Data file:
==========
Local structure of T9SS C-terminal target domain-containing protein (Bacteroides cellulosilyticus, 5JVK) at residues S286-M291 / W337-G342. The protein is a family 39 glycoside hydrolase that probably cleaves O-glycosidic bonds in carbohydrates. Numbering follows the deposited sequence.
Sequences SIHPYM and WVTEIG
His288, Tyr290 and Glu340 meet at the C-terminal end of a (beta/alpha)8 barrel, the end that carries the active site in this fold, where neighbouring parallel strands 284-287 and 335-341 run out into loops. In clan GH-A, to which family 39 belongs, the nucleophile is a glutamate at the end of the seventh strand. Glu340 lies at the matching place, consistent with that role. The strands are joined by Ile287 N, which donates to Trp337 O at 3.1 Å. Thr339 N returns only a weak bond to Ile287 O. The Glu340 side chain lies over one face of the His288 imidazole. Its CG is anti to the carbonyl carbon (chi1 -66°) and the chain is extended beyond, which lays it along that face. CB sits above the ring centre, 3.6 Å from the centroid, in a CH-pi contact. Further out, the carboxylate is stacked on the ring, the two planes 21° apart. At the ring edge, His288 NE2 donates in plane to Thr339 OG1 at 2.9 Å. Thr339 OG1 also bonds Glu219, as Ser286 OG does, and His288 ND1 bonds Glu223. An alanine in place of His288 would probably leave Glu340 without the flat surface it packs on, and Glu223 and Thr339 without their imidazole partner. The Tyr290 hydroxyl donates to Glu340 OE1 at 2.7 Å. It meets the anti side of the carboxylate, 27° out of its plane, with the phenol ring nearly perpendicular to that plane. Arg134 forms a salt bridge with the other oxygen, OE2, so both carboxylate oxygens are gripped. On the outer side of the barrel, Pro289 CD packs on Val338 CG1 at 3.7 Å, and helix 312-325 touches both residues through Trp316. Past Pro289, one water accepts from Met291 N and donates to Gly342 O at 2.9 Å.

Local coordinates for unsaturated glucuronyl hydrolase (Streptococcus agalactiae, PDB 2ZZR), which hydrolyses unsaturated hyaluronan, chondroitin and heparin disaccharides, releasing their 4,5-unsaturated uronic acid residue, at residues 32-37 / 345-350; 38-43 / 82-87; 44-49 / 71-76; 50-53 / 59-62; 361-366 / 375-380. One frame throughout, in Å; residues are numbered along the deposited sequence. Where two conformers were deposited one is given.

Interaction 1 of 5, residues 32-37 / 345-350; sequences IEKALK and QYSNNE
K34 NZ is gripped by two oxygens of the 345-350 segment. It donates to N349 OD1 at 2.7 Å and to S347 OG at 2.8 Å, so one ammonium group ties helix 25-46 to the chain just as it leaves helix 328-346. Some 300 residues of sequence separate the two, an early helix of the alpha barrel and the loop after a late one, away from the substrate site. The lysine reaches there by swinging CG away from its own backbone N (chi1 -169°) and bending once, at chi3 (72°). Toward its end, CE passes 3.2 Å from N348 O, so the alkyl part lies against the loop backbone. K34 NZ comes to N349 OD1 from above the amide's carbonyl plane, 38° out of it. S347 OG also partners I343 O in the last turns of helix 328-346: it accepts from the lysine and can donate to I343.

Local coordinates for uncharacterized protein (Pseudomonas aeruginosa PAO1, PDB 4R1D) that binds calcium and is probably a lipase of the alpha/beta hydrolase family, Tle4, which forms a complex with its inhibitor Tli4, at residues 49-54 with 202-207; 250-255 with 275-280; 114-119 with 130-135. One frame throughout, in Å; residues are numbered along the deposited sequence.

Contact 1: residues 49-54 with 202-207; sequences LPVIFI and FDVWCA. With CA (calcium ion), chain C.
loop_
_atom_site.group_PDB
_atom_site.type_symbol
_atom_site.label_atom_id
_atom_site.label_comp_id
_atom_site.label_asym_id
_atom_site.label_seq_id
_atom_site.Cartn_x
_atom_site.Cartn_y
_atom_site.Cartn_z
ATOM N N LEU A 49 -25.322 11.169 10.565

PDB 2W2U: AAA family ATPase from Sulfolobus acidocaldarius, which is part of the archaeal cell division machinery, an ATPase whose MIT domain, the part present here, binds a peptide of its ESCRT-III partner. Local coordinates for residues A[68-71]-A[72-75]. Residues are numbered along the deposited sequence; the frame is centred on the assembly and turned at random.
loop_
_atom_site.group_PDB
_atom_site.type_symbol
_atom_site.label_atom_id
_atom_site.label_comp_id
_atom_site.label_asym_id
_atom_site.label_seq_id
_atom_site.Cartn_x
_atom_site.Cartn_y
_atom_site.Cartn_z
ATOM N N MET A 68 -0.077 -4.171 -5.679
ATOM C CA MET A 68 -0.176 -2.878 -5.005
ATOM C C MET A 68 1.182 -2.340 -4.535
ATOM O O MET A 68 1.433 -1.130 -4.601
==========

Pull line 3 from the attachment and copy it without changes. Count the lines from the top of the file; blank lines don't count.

His288, Tyr290 and Glu340 meet at the C-terminal end of a (beta/alpha)8 barrel, the end that carries the active site in this fold, where neighbouring parallel strands 284-287 and 335-341 run out into loops. In clan GH-A, to which family 39 belongs, the nucleophile is a glutamate at the end of the seventh strand. Glu340 lies at the matching place, consistent with that role. The strands are joined by Ile287 N, which donates to Trp337 O at 3.1 Å. Thr339 N returns only a weak bond to Ile287 O. The Glu340 side chain lies over one face of the His288 imidazole. Its CG is anti to the carbonyl carbon (chi1 -66°) and the chain is extended beyond, which lays it along that face. CB sits above the ring centre, 3.6 Å from the centroid, in a CH-pi contact. Further out, the carboxylate is stacked on the ring, the two planes 21° apart. At the ring edge, His288 NE2 donates in plane to Thr339 OG1 at 2.9 Å. Thr339 OG1 also bonds Glu219, as Ser286 OG does, and His288 ND1 bonds Glu223. An alanine in place of His288 would probably leave Glu340 without the flat surface it packs on, and Glu223 and Thr339 without their imidazole partner. The Tyr290 hydroxyl donates to Glu340 OE1 at 2.7 Å. It meets the anti side of the carboxylate, 27° out of its plane, with the phenol ring nearly perpendicular to that plane. Arg134 forms a salt bridge with the other oxygen, OE2, so both carboxylate oxygens are gripped. On the outer side of the barrel, Pro289 CD packs on Val338 CG1 at 3.7 Å, and helix 312-325 touches both residues through Trp316. Past Pro289, one water accepts from Met291 N and donates to Gly342 O at 2.9 Å.